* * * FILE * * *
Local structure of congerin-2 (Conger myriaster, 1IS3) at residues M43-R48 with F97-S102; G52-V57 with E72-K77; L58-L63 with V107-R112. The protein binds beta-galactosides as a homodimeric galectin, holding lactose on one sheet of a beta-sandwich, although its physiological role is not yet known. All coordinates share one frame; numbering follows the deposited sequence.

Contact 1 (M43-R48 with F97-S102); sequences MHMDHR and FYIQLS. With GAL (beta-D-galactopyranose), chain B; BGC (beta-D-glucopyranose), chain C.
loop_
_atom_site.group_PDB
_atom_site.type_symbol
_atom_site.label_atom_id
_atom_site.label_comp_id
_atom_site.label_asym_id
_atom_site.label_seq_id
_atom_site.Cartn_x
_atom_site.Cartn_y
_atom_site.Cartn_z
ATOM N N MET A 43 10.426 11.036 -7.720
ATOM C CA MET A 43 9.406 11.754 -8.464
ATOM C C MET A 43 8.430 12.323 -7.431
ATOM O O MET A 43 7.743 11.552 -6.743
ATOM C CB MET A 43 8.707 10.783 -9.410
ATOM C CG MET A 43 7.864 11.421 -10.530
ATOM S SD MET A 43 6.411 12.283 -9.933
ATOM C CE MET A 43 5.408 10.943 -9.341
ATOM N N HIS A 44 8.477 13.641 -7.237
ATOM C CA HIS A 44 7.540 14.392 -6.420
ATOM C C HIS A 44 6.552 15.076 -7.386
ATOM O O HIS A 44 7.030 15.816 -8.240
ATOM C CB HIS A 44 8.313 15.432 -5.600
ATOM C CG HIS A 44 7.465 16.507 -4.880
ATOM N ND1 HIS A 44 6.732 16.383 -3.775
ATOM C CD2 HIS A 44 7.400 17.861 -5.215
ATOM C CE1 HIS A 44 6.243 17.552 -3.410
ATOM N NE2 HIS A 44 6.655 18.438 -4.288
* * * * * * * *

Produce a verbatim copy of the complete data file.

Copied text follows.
Local structure of congerin-2 (Conger myriaster, 1IS3) at residues M43-R48 with F97-S102; G52-V57 with E72-K77; L58-L63 with V107-R112. The protein binds beta-galactosides as a homodimeric galectin, holding lactose on one sheet of a beta-sandwich, although its physiological role is not yet known. All coordinates share one frame; numbering follows the deposited sequence.

Contact 1 (M43-R48 with F97-S102); sequences MHMDHR and FYIQLS. With GAL (beta-D-galactopyranose), chain B; BGC (beta-D-glucopyranose), chain C.
loop_
_atom_site.group_PDB
_atom_site.type_symbol
_atom_site.label_atom_id
_atom_site.label_comp_id
_atom_site.label_asym_id
_atom_site.label_seq_id
_atom_site.Cartn_x
_atom_site.Cartn_y
_atom_site.Cartn_z
ATOM N N MET A 43 10.426 11.036 -7.720
ATOM C CA MET A 43 9.406 11.754 -8.464
ATOM C C MET A 43 8.430 12.323 -7.431
ATOM O O MET A 43 7.743 11.552 -6.743
ATOM C CB MET A 43 8.707 10.783 -9.410
ATOM C CG MET A 43 7.864 11.421 -10.530
ATOM S SD MET A 43 6.411 12.283 -9.933
ATOM C CE MET A 43 5.408 10.943 -9.341
ATOM N N HIS A 44 8.477 13.641 -7.237
ATOM C CA HIS A 44 7.540 14.392 -6.420
ATOM C C HIS A 44 6.552 15.076 -7.386
ATOM O O HIS A 44 7.030 15.816 -8.240
ATOM C CB HIS A 44 8.313 15.432 -5.600
ATOM C CG HIS A 44 7.465 16.507 -4.880
ATOM N ND1 HIS A 44 6.732 16.383 -3.775
ATOM C CD2 HIS A 44 7.400 17.861 -5.215
ATOM C CE1 HIS A 44 6.243 17.552 -3.410
ATOM N NE2 HIS A 44 6.655 18.438 -4.288